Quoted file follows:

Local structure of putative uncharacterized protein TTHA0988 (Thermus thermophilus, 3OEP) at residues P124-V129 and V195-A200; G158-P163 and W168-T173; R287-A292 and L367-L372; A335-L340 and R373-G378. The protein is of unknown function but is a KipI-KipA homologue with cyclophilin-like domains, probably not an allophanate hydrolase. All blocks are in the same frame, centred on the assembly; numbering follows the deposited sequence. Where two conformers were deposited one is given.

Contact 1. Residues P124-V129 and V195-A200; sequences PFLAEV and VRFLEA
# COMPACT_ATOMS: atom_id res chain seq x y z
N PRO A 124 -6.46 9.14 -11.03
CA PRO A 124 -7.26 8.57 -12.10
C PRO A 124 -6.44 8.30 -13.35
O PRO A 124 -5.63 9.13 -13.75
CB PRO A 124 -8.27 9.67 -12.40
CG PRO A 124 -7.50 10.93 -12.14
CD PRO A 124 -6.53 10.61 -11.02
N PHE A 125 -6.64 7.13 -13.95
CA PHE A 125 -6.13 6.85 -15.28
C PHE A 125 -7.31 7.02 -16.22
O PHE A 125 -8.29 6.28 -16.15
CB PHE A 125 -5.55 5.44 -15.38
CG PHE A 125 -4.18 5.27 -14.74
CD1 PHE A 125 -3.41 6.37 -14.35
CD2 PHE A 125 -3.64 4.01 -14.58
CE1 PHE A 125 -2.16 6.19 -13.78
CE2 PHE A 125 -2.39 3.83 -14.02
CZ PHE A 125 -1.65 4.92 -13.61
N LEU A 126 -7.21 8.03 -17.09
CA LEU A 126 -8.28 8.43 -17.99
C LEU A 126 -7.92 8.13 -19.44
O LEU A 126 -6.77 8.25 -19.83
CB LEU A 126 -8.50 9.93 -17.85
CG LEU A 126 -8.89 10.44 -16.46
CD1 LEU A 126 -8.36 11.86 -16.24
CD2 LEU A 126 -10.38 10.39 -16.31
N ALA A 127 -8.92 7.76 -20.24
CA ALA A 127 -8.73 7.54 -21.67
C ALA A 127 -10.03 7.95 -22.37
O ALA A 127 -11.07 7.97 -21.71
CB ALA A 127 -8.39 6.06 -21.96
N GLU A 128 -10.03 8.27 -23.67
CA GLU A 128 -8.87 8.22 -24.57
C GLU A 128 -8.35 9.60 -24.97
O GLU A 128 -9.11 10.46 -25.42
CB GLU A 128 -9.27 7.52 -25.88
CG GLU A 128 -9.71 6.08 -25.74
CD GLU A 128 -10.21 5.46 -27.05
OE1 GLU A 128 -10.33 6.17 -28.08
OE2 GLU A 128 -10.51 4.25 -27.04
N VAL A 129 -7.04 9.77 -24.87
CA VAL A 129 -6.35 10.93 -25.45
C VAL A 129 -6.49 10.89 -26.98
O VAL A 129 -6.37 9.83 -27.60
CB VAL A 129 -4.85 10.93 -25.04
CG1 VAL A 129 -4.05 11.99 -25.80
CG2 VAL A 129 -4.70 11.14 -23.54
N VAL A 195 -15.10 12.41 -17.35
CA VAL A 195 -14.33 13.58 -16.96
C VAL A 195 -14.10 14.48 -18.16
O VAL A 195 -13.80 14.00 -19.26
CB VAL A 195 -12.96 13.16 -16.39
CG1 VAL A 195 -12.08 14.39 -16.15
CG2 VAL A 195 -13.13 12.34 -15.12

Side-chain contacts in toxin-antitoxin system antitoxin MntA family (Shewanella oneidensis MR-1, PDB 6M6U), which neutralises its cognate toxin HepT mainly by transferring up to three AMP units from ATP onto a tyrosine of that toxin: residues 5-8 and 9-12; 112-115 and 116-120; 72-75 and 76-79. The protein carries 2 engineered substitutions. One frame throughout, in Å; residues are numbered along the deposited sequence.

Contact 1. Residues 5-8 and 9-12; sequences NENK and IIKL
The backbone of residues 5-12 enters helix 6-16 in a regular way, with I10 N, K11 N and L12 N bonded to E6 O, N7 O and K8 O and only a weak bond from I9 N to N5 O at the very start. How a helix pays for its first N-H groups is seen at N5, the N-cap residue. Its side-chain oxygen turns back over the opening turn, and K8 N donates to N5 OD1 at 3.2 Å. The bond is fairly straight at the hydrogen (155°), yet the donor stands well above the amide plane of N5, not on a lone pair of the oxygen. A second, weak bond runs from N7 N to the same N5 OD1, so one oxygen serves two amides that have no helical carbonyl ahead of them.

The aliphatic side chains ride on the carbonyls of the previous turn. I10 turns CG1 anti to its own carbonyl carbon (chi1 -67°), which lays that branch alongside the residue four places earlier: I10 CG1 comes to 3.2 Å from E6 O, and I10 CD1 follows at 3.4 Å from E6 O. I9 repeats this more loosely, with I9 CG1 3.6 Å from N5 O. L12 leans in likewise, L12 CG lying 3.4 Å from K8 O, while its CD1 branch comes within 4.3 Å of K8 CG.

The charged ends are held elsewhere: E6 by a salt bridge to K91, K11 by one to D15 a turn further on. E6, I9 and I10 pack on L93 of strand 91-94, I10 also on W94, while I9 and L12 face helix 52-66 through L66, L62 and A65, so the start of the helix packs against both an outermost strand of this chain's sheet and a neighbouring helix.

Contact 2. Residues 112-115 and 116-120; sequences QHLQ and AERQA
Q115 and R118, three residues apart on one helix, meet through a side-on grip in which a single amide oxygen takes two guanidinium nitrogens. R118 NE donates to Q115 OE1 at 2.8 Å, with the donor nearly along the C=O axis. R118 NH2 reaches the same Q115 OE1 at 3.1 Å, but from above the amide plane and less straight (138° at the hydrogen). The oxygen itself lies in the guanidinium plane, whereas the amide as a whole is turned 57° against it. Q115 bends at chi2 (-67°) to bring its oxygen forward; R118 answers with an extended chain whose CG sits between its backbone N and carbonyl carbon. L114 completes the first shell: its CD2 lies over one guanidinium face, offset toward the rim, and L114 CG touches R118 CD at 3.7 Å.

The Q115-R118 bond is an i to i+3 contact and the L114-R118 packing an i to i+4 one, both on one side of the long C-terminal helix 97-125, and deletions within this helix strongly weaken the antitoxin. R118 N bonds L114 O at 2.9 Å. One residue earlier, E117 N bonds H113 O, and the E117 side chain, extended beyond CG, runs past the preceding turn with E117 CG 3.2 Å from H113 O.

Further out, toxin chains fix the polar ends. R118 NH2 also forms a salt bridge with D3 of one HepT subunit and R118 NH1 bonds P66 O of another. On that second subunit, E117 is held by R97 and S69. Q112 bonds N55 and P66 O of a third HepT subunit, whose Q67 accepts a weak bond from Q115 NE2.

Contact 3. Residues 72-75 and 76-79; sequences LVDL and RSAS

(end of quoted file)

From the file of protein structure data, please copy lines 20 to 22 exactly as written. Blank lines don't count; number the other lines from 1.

CE2 PHE A 125 -2.39 3.83 -14.02
CZ PHE A 125 -1.65 4.92 -13.61
N LEU A 126 -7.21 8.03 -17.09